PORTLAND, Me. — When the snow melts this spring, state officials will anxiously gather along a section of Interstate 295 to see if a pile of crushed clamshells did anything to damage the soil on the highway's median strip.
If the soil is unharmed, Maine officials may have finally figured out what to do with an ever-growing pile of surf clamshells behind Bailey's Seafood in the Pine Point section of Scarborough.
The shells, a headache for clammers and state environmental officials, could end up as decorative landscaping material. If the shells do not disturb the soil quality, a growing environmental headache may be cured while clammers reap some extra income.
The growing pile of clamshells at Pine Point stems from a loophole in the law governing how shellfish may be handled. The problem began when waters in the Pine Point area became clean enough for clammers to begin harvesting surf clams for the first time in many years.
Standards for Shellfish
The law, the National Shellfish Sanitation Program, is a federal statute that establishes standards for the handling and transportation of shellfish. Maine participates in the federal law, but surf clams were not included in the legislation at first because Maine's only surf clam beds had been polluted and unused for many years.
Since surf clams were not included in the law, fishermen simply pulled the clams on board their boats, shucked them, threw the shells overboard and landed only the clam meat. Later, however, the law was updated to included the surf clams. And that is when the pile of shells began to grow behind Bailey's Seafood.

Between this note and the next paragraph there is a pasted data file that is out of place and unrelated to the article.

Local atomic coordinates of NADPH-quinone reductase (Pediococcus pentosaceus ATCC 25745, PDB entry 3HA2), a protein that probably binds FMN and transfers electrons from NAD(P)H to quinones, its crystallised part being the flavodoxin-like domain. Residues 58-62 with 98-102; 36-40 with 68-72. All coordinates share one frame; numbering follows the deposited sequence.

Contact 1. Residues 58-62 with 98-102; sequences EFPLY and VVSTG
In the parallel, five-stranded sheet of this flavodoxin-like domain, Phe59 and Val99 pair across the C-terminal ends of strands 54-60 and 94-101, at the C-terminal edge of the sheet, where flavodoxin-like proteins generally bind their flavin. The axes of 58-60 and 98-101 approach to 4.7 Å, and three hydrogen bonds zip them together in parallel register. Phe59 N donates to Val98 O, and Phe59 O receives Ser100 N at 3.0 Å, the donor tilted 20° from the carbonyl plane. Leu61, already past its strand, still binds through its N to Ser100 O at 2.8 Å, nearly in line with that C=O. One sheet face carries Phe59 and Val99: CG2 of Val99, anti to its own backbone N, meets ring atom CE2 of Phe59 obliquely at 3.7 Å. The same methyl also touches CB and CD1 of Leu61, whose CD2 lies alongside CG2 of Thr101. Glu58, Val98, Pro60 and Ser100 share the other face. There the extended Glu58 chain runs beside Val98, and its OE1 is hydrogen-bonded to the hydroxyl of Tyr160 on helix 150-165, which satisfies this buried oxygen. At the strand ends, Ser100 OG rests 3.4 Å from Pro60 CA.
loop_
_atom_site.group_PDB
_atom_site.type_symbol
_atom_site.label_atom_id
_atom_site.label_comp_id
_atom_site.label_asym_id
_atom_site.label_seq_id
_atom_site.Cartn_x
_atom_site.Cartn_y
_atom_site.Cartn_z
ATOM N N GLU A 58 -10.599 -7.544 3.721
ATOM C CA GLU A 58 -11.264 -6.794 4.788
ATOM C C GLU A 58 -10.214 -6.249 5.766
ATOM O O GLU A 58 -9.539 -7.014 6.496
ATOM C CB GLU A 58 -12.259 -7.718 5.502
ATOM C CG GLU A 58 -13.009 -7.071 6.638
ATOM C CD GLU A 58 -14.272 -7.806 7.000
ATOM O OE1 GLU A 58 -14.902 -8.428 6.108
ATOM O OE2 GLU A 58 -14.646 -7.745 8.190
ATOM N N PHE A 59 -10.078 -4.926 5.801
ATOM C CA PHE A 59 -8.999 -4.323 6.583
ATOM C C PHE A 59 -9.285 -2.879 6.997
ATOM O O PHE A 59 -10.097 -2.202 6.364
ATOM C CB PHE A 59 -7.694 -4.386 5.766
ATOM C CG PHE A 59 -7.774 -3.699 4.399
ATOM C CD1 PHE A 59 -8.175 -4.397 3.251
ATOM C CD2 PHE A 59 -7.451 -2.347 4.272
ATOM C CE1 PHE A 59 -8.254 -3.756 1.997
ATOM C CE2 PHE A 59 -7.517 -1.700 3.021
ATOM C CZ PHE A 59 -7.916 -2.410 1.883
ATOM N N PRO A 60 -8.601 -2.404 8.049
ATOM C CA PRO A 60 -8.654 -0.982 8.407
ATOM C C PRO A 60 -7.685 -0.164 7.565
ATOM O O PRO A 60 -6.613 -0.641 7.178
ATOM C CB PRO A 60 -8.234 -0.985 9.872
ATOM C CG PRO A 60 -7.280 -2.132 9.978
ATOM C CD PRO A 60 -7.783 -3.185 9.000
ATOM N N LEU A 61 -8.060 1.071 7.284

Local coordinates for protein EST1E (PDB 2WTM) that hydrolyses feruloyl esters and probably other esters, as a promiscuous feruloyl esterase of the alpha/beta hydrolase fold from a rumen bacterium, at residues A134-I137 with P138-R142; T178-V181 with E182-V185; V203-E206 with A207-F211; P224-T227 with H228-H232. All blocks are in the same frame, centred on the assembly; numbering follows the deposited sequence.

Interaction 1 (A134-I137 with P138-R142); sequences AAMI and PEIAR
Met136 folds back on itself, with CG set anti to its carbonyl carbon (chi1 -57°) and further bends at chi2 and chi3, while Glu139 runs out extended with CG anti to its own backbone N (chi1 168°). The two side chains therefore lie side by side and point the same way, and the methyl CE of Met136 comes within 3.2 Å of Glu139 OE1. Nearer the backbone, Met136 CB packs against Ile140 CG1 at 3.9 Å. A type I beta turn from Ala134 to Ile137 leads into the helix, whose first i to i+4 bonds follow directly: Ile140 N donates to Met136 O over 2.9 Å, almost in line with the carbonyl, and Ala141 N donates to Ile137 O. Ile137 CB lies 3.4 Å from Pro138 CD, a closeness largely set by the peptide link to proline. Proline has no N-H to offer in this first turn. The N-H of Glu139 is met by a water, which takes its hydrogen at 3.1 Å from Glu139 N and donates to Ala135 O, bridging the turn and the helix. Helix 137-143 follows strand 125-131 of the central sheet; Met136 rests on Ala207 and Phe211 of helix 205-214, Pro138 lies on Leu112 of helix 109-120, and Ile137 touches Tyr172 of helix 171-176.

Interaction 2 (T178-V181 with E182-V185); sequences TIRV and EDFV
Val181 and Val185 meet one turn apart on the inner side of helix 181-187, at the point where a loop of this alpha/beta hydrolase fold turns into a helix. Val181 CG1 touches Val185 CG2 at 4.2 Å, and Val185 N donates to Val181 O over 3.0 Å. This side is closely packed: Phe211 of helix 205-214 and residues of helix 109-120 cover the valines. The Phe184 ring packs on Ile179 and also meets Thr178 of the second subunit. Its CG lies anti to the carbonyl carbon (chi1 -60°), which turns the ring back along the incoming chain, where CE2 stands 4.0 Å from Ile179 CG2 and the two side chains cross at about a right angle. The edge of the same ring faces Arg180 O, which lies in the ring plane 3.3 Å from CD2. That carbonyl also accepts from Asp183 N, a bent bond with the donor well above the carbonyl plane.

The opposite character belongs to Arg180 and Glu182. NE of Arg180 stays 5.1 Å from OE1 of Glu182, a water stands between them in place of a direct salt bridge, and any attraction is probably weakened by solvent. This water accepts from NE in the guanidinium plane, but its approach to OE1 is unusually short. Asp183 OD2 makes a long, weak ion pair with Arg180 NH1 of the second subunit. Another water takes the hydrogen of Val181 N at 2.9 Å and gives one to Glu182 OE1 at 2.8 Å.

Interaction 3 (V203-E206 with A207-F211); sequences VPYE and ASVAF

"The law required that the shucking had to be done in a certified shucking house," said Peter Beves, head of the state Department of Marine Resources' fisheries technology service.
That meant no more on-board shucking, and no more tossing shells overboard. Fishermen began landing the clams, shell and all, and that meant the clamshell had to be disposed of somewhere on land.
"When they had to land the whole clam, that made it a land-based disposal problem," Beves said. "And the landfills wouldn't take the shells because they were too bulky and they didn't crush down too well."
The growing pile of white clamshells got Beves to thinking about finding a way to use the shells, rather than simply finding a place to throw them away. The color of the shells reminded him544171552landscaping, and he began to look into the possibility of developing the shells as landscaping material.
Beves got the state Department of Transportation interested in his idea, and they have been helping to experiment with the shells.
Border for Junipers
"The Department of Transportation got interested enough to try a test plot on the median strip of Route 295 in Portland, near the Forest Avenue exit," Beves said. "They are using the crushed shells as a border around some juniper beds."
"The question is whether the shells have any impact on the soil," Beves said. He said they are mostly calcium with a little phosphorous.
"If it works out, the clamshells could make a pretty good substitute for crushed white marble, which has gotten pretty expensive," Beves said. "It might also be used as a substitute for wood chip mulch, which is getting very high."